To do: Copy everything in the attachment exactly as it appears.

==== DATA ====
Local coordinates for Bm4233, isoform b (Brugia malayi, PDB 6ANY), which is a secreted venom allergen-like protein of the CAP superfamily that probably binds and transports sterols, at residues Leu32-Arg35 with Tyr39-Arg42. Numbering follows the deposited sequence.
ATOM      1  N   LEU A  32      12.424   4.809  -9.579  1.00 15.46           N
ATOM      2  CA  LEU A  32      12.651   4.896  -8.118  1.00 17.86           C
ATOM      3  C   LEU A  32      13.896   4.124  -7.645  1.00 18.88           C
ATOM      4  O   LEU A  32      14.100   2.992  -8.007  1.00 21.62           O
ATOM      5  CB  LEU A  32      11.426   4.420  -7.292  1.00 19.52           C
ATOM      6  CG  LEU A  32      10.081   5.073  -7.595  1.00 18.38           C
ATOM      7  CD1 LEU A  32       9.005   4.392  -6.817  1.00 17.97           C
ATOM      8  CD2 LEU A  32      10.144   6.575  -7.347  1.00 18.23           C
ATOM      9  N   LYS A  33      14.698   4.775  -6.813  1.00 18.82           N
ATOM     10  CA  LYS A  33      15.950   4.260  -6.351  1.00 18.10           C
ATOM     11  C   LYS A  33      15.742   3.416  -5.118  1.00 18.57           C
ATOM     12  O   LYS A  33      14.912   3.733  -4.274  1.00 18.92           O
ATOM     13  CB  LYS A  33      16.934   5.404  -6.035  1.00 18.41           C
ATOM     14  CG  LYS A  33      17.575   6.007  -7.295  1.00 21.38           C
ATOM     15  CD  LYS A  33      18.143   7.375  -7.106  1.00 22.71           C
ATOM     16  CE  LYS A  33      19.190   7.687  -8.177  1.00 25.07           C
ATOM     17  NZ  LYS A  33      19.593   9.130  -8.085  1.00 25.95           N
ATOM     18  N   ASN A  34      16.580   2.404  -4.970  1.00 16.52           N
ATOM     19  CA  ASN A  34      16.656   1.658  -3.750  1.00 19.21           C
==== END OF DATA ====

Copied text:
Local coordinates for Bm4233, isoform b (Brugia malayi, PDB 6ANY), which is a secreted venom allergen-like protein of the CAP superfamily that probably binds and transports sterols, at residues Leu32-Arg35 with Tyr39-Arg42. Numbering follows the deposited sequence.
ATOM      1  N   LEU A  32      12.424   4.809  -9.579  1.00 15.46           N
ATOM      2  CA  LEU A  32      12.651   4.896  -8.118  1.00 17.86           C
ATOM      3  C   LEU A  32      13.896   4.124  -7.645  1.00 18.88           C
ATOM      4  O   LEU A  32      14.100   2.992  -8.007  1.00 21.62           O
ATOM      5  CB  LEU A  32      11.426   4.420  -7.292  1.00 19.52           C
ATOM      6  CG  LEU A  32      10.081   5.073  -7.595  1.00 18.38           C
ATOM      7  CD1 LEU A  32       9.005   4.392  -6.817  1.00 17.97           C
ATOM      8  CD2 LEU A  32      10.144   6.575  -7.347  1.00 18.23           C
ATOM      9  N   LYS A  33      14.698   4.775  -6.813  1.00 18.82           N
ATOM     10  CA  LYS A  33      15.950   4.260  -6.351  1.00 18.10           C
ATOM     11  C   LYS A  33      15.742   3.416  -5.118  1.00 18.57           C
ATOM     12  O   LYS A  33      14.912   3.733  -4.274  1.00 18.92           O
ATOM     13  CB  LYS A  33      16.934   5.404  -6.035  1.00 18.41           C
ATOM     14  CG  LYS A  33      17.575   6.007  -7.295  1.00 21.38           C
ATOM     15  CD  LYS A  33      18.143   7.375  -7.106  1.00 22.71           C
ATOM     16  CE  LYS A  33      19.190   7.687  -8.177  1.00 25.07           C
ATOM     17  NZ  LYS A  33      19.593   9.130  -8.085  1.00 25.95           N
ATOM     18  N   ASN A  34      16.580   2.404  -4.970  1.00 16.52           N
ATOM     19  CA  ASN A  34      16.656   1.658  -3.750  1.00 19.21           C